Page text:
Authorities are investigating the theft of photos from Salt Lake Community College that are part of a controversial exhibit that depicts gay LDS missionaries.

An administrator discovered the pictures were missing about 8:30 a.m. Thursday and contacted the college's administrative offices, SLCC spokesman Joy Tlou said. Three prints were removed and the frames left hanging empty in the display.

"We are distressed that somebody has removed the photographs from the exhibit, and we are doing everything we possibly can to cooperate with the the Department of Public Safety at Salt Lake Community College to resolve the situation," Tlou said.

DPS Lt. Doug McCleve said officers were investigating the theft as they would any other crime, talking with possible witnesses and others who may have been in the area of the exhibit either Wednesday evening or Thursday morning.

"Fortunately for us, we don't have to get caught up in any of the philosophical discussions," McCleve said of the pictures, which have provoked considerable discussion and media attention. "We are treating this as a theft investigation, and if we can determine who it was that took the photos, we'll conduct the appropriate investigation."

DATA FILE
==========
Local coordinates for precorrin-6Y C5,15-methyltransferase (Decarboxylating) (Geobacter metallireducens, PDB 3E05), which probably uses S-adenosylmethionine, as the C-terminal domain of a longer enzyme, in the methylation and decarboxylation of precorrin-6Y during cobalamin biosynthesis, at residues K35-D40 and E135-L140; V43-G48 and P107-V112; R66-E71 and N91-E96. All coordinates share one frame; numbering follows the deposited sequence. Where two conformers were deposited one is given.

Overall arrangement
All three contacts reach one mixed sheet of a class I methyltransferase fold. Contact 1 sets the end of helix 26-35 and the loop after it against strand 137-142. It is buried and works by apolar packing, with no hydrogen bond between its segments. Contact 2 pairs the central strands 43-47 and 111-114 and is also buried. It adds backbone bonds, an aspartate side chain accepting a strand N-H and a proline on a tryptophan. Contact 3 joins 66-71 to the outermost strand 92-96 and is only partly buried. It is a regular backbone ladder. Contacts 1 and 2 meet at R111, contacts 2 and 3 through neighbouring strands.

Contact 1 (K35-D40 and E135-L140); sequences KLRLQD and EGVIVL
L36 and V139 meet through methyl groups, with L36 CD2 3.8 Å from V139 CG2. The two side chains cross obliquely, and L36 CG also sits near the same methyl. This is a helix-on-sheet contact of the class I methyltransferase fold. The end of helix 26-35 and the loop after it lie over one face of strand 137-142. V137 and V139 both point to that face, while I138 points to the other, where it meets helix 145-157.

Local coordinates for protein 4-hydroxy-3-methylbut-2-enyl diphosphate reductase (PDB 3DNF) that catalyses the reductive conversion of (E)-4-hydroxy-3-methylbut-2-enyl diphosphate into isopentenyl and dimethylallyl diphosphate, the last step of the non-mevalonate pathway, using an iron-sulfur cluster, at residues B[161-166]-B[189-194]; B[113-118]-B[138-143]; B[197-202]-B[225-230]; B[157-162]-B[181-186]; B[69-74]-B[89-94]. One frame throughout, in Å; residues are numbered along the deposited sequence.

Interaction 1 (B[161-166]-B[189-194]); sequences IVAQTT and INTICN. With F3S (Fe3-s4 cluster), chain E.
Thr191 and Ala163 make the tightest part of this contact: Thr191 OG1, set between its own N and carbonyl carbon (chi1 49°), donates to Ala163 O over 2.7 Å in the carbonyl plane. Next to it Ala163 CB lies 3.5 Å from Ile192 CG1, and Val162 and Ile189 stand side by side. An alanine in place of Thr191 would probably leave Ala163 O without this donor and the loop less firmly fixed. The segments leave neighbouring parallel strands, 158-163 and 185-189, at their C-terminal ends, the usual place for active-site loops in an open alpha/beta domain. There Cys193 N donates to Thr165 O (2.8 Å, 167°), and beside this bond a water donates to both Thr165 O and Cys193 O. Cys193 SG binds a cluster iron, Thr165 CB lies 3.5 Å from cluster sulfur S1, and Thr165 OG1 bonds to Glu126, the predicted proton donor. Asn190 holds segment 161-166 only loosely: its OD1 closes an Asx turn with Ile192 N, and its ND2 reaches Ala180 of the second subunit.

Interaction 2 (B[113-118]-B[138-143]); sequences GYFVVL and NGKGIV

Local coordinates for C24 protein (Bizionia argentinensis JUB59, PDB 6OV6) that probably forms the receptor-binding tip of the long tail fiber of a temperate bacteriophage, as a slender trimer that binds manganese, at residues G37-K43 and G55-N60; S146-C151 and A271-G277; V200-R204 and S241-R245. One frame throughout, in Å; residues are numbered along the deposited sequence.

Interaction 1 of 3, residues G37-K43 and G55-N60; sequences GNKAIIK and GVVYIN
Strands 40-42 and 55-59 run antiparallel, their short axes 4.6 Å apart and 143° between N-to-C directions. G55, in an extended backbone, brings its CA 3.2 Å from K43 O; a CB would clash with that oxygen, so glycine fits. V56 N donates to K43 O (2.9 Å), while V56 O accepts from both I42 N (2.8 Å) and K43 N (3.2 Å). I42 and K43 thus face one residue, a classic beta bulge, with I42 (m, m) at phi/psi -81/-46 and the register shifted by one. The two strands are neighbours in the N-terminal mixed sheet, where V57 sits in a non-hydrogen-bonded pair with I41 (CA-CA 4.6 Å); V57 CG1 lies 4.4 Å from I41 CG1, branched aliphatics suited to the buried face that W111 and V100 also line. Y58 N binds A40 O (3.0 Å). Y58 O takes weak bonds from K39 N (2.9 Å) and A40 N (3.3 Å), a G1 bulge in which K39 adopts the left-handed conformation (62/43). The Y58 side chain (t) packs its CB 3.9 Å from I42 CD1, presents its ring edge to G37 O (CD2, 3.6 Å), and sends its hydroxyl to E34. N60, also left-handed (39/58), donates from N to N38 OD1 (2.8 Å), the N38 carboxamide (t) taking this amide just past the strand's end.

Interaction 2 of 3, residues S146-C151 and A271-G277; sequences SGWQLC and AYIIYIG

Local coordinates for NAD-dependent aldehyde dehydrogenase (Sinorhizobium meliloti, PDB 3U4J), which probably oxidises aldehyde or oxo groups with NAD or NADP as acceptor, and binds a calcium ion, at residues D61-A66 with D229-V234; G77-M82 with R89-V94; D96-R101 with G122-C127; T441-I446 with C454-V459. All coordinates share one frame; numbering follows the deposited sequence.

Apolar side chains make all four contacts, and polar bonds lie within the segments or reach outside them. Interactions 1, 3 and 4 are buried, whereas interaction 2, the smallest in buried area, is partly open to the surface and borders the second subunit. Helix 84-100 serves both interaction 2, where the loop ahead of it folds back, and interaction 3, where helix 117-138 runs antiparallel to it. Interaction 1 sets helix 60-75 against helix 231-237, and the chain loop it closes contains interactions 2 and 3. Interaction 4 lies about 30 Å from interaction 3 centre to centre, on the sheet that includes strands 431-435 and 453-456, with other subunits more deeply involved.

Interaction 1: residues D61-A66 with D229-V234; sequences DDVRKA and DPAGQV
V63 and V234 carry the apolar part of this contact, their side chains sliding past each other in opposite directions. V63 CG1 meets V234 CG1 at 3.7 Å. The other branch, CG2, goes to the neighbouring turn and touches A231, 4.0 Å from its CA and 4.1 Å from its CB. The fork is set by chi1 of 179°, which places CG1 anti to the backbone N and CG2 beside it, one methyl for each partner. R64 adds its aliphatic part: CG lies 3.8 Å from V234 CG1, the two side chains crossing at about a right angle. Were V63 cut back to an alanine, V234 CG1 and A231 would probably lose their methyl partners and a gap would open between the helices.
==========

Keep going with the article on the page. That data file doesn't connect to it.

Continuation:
The photographer, Don Farmer, suspects the theft is an anti-gay statement. If someone took the photos because they wanted to hang them in their house, they would have stolen the frames, too, he said.

Farmer shot and developed the photos as part of a graduation project two years ago from Westminster College of Salt Lake City. SLCC's gay-straight alliance later asked him for art as part of a diversity week exhibit, and Farmer gave them five photos.

The photos that were stolen contained LDS symbols such as the Book of Mormon, garments and name tags identifying men as missionaries for the church. "For me, the ones that were more suggestive were left," he said.

"In a state without hate crime laws, this would be a hate crime because it's (based) on sexuality and faith. That's pretty serious," Farmer said.

"I guess that my fear is that they are destroyed. Those are the originals," he said.

Students were surprised about the theft.

"I'd say it's just a stupid prank," English student Chris Haney said. "It's just a shame people can't allow (people) to express themselves freely as long as they don't bother other people, as long as they don't say, 'Hey, you have to be this way.' "

Student Denise Voisin said the photography was provoking. But that's the point of art, she said.

"When you make art, you want to get some different responses. If you make art, it's your opinion," she said.


E-mail: lhancock@desnews.com; jdobner@desnews.com